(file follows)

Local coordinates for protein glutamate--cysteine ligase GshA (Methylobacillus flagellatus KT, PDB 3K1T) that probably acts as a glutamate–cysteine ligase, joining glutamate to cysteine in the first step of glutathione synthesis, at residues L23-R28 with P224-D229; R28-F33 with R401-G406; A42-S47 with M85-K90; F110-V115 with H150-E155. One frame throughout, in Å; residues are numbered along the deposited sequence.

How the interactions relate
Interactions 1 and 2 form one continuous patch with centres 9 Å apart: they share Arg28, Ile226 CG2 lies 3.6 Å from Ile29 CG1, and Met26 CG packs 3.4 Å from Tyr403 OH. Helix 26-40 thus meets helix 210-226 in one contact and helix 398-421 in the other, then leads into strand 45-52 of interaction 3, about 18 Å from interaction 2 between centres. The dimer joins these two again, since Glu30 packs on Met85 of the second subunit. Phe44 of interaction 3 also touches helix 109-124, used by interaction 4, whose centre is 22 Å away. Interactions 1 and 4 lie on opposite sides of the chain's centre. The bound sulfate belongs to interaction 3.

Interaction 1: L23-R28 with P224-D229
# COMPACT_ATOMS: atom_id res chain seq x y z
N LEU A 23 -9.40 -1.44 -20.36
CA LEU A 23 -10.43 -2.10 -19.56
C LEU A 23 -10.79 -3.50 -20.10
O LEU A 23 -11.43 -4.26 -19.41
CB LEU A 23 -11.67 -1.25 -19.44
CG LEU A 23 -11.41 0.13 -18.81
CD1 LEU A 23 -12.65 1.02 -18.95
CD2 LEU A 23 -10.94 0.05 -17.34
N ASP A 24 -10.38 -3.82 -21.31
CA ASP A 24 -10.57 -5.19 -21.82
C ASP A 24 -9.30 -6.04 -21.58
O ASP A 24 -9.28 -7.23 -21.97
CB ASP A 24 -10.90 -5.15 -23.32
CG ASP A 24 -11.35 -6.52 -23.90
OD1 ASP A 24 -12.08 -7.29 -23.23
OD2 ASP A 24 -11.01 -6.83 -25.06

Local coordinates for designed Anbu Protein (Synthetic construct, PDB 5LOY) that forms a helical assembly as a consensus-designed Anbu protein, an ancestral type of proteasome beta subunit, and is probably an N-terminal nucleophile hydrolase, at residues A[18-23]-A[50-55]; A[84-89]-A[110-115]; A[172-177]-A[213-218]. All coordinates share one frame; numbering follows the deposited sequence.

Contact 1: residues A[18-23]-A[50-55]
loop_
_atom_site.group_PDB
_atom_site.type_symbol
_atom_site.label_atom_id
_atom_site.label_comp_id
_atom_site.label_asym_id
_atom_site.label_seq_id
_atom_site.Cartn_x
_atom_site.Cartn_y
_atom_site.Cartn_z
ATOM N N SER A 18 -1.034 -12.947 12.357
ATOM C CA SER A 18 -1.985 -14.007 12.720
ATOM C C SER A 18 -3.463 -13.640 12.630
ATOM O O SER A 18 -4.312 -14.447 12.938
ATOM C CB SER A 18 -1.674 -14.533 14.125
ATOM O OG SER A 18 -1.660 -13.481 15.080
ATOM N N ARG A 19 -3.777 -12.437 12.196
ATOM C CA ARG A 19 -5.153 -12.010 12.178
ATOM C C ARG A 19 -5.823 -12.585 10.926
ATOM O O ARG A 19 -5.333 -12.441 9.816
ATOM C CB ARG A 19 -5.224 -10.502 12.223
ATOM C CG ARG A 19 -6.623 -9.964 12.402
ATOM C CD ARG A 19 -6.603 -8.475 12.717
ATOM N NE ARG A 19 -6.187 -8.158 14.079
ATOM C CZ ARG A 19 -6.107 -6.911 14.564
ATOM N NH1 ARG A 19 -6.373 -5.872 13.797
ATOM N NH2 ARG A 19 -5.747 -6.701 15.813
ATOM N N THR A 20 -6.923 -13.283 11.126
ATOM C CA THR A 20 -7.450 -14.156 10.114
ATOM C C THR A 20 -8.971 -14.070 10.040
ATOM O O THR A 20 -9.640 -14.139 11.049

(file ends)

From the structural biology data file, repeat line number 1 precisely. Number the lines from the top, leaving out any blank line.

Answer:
Local coordinates for protein glutamate--cysteine ligase GshA (Methylobacillus flagellatus KT, PDB 3K1T) that probably acts as a glutamate–cysteine ligase, joining glutamate to cysteine in the first step of glutathione synthesis, at residues L23-R28 with P224-D229; R28-F33 with R401-G406; A42-S47 with M85-K90; F110-V115 with H150-E155. One frame throughout, in Å; residues are numbered along the deposited sequence.